The radio was on in the background last weekend whilst I was wrestling my way through the doorstep of paper that is The Sunday Times.
I was stopped in my tracks when I heard the radio presenter mention that according to the charity Refuge, phone calls to The National Domestic Abuse helpline had increased by 25% since the Coronavirus lockdown had started.
After the initial surprise wore off, it dawned on me later that afternoon whilst out walking in the forest, that included within this statistic would be members of the insurance community. Surely not?
Sadly, Surely yes…
In September 2019 Lloyd’s published the findings of the largest ‘culture survey’ ever conducted in the insurance sector (fair play to John Neal the Lloyd’s CEO for commissioning the survey and his commitment to improving standards of behaviour in the insurance market).
The findings of the survey made from grim reading and the one statistic that stood out for me (there were many others) was that 8% of all respondents confirmed that they had witnessed an incident of sexual harassment over the previous year.
Now sexual harassment in my book and your opinion might differ from my own here, is a form of violence (both physical and verbal) and the only reason for making mention of the Lloyd’s Cultural Survey in the context of this blog is to highlight that in our profession, whether we like it or not, we have people who think it is acceptable to commit acts of violence.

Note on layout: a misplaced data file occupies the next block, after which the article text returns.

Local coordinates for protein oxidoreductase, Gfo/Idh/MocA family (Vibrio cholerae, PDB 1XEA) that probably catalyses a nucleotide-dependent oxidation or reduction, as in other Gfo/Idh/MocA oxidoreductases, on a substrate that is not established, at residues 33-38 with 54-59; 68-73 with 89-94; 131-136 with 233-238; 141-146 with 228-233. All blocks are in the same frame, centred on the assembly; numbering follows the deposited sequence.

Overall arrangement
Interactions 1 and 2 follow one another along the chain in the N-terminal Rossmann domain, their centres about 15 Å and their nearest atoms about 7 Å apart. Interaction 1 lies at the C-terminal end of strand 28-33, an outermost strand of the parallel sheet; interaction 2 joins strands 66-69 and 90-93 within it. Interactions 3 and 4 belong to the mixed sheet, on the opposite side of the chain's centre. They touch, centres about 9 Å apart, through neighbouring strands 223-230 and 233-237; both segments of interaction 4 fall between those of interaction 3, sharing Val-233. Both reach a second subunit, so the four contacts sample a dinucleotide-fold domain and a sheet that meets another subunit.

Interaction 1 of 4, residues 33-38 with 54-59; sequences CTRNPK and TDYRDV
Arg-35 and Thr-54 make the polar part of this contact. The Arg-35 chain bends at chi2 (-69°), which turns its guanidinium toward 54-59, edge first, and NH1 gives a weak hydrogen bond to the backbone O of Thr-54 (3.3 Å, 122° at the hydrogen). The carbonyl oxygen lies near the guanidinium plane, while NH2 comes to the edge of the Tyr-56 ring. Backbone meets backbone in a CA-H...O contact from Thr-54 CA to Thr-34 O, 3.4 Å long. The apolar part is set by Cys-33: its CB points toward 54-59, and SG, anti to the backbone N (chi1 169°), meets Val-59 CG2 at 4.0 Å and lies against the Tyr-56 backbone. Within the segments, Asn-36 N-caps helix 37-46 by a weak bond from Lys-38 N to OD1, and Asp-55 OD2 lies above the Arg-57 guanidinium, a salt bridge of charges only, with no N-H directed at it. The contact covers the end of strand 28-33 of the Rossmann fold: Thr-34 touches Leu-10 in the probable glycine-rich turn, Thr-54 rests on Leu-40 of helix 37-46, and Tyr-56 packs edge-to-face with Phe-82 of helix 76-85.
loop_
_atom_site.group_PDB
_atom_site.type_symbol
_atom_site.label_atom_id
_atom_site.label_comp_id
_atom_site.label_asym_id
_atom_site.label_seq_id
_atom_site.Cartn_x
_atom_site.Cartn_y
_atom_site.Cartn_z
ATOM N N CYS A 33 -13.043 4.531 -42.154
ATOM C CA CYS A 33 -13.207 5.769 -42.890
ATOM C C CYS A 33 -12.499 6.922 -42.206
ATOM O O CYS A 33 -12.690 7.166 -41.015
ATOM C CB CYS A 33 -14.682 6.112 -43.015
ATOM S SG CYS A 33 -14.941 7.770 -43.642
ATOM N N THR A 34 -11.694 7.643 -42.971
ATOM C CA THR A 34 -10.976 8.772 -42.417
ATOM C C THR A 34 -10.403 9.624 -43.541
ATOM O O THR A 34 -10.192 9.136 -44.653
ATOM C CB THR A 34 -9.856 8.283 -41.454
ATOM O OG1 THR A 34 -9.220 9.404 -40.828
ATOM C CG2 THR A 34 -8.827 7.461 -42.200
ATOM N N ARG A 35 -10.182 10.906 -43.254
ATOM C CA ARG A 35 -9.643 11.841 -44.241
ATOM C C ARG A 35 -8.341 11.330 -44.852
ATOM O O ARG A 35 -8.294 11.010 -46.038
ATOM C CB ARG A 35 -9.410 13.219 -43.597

Notwithstanding the fact that I am not a trained psychologist, I’d wager a large sum of money that these detestable people who think it’s okay to commit these abhorrent acts don’t suddenly change into being paragons of virtue when at home.
At the same time, whilst I have no evidence to support my hypothesis, I ‘d also venture that the same people are more apt to perhaps thinking that violence and abuse are ok and somehow normal.
What to do
One of the heart-warming corollaries of the Coronavirus outbreak for me is the way it seems to have brought to the fore acts of kindness that have demonstrated the inherent goodness that I believe exists in our towns, communities and our very own insurance industry. It’s certainly had a good galvanising effect.
It seems to me, very genuinely, that we’ve all pretty much bought into the hashtag #InItTogether and as part and parcel of looking out for each other, it surely behoves all of us to keep our eyes and ears open for signs that our colleagues, family members, friends and acquaintances might be suffering from domestic abuse.
Now I totally appreciate that looking out for key signs is somewhat of a challenge in the Lockdown given the fact that we are mostly using techology to interface with people, but nonetheless, as good listeners I'm sure we can hear, see and sense when things aren't right with people we know.
Not being an expert on the subject of domestic abuse, I visited the Refuge (leading charity that campaigns against domestic violence) website and found these useful links:
- Help someone you care about [who is suffering from domestic abuse]
- How can I tell if my friend is experiencing domestic violence?
If you suspect or know of someone who is suffering, the information contained in the links could be really useful.
If you are reading this and you are suffering from domestic abuse, please don’t suffer in silence. Visit the links above where you will find the telephone number for Refuge and make that all important call. Most of all know you are important and loved.